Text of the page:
Swan backed me for his job: Albanese

Deputy Prime Minister Anthony Albanese and then treasurer and his predecessor in the deputy’s job, Wayne Swan. Mr Albanese says Mr Swan supported his bid for the role. Photo: Alex EllinghausenA big winner from Labor’s leadership change to Kevin Rudd, Deputy Prime Minister Anthony Albanese revealed his predecessor in the job, Wayne Swan, supported his bid for the job.

Mr Albanese discussed the deputy leadership with his ”great friend” Mr Swan, who he succeeded in the post.

”I’d made it clear that if he was a candidate I would not be a candidate,” Mr Albanese said. ”He made it clear that he wouldn’t be a candidate if there was a change of leadership (and) . . . that he would support my candidacy.”

Mr Albanese was one of several Labor members interviewed for an ABC Four Corners program on events leading up to Kevin Rudd’s return as prime minister.

Meanwhile, union boss and key Gillard backer Paul Howes has broken his silence on the Labor leadership, saying the ALP is united behind Mr Rudd.

Mr Howes was a prominent supporter of Julia Gillard when she toppled Mr Rudd as Labor leader in 2010, and steadfastly supported her despite bad polling until she was deposed last month.

Speaking publicly for the first time since the leadership coup, the Australian Workers’ Union (AWU) national secretary said it was ”clear the party was uniting behind Kevin Rudd’s leadership”.

”That’s a good thing,” he told the Seven Network on Tuesday morning.

”There’s a lot at stake in 2013 for what the Labor movement stands for . . . and Labor needs to be united to have a fighting chance in this election,” Mr Howes said.

He said he hadn’t spoken to Mr Rudd since he became prime minister, but would if the opportunity arose.

The AWU boss denied snubbing an invitation to attend a barbecue with Mr Rudd, saying he couldn’t attend because of ”personal commitments”.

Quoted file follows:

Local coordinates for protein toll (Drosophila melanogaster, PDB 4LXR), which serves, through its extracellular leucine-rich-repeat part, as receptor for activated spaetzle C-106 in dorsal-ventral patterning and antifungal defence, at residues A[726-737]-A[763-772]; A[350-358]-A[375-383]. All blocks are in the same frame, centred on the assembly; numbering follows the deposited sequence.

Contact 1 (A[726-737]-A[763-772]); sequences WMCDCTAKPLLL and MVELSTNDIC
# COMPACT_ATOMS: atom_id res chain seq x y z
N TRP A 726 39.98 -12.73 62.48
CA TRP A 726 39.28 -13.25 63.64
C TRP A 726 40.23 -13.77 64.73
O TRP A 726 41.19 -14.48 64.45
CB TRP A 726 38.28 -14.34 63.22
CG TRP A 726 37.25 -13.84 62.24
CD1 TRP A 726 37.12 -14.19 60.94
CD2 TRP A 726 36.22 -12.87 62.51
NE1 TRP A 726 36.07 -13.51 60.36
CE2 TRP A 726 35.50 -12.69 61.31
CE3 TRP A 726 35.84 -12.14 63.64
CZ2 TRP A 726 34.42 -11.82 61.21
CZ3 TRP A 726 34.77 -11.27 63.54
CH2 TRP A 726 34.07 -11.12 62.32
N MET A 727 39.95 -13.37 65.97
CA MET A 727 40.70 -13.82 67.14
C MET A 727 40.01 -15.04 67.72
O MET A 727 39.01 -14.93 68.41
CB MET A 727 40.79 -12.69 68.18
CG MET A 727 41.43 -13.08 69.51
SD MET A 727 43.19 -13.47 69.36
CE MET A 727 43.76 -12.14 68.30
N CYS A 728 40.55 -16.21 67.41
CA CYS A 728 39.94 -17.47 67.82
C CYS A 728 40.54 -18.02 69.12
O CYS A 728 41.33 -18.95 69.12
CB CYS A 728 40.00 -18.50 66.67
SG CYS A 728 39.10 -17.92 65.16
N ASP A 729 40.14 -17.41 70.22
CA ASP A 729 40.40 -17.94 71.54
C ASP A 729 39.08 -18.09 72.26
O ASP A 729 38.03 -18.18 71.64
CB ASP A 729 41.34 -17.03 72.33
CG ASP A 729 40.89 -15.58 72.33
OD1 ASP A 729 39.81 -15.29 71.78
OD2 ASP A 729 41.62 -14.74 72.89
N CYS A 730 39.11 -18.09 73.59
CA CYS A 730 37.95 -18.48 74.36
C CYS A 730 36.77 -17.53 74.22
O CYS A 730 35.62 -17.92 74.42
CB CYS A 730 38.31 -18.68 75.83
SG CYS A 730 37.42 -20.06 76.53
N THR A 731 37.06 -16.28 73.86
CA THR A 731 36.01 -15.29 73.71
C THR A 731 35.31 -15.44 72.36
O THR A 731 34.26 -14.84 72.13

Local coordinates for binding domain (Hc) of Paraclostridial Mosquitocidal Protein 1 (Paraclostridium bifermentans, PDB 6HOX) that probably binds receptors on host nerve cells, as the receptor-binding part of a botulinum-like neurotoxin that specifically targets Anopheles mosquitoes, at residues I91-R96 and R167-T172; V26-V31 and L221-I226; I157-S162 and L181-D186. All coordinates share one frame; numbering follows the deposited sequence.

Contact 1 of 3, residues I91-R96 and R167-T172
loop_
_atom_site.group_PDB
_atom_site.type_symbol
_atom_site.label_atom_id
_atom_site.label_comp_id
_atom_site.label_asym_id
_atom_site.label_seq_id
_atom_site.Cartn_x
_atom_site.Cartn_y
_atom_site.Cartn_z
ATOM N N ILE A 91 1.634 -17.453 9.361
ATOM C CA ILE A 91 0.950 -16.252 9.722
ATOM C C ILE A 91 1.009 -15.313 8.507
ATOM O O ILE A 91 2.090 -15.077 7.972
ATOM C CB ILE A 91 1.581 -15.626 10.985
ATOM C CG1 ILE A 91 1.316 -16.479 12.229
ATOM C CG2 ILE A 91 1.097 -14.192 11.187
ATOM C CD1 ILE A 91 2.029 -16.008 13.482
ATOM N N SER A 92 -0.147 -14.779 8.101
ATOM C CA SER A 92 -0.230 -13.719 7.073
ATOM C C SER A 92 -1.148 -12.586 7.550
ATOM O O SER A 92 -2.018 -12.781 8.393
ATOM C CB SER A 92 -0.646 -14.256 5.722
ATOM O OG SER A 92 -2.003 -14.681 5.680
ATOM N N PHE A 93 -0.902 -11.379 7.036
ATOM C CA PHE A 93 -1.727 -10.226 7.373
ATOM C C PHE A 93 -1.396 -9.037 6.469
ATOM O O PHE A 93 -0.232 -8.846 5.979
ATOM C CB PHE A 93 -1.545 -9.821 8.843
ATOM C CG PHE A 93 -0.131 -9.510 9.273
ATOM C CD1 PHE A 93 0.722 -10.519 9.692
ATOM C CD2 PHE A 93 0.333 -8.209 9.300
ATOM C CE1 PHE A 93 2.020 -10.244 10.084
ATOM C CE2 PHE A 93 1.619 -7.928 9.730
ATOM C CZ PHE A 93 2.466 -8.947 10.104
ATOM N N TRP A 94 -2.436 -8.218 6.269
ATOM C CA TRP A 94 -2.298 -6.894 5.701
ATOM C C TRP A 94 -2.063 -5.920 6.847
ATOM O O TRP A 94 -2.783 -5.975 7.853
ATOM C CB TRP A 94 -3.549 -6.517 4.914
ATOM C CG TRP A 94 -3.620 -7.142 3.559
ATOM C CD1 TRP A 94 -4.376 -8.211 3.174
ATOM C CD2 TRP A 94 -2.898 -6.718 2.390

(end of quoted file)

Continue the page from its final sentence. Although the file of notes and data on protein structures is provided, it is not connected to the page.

”Sometimes personal commitments and your personal life means that even prime ministers have to take a lesser level of priority,” he said.

Mr Howes said he didn’t consider the decision to remove Mr Rudd as Labor leader in 2010 a mistake.

”I’m proud that I personally and that our union supported Julia Gillard’s leadership, I don’t think that was the wrong call.”

Mr Albanese also told the program that he was surprised the ballot went ahead.

”If I thought I was going to be part of a caucus ballot for leader and then a candidate for deputy prime minister I probably wouldn’t have been on the football field in the early hours of that very cold Canberra morning,” he said.

He had played in the federal members of parliament state of origin touch football match that morning.

”I was not expecting there to be a ballot that day,” Mr Albanese said.

A loser from the change to Mr Rudd, former education minister Peter Garrett, said the behaviour of Labor caucus members during the recent leadership coup has undermined the integrity of Australian politics.

The former rock star and staunch supporter of former prime minister Julia Gillard told Four Corners that he accepted the final result of the caucus ballot that ousted her.

But Mr Garrett, who has stepped down from the ministry and will retire from politics at the election, said the process had been ”corrosive” in terms of respect and integrity for politics.

”We see a great deal of activity and behaviour which ultimately is lessening . . . the integrity of the institutions that we’re serving,” Mr Garrett said.

He said he entered politics hoping to raise standards.


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The original release of this article first appeared on the website of Hangzhou Night Net.

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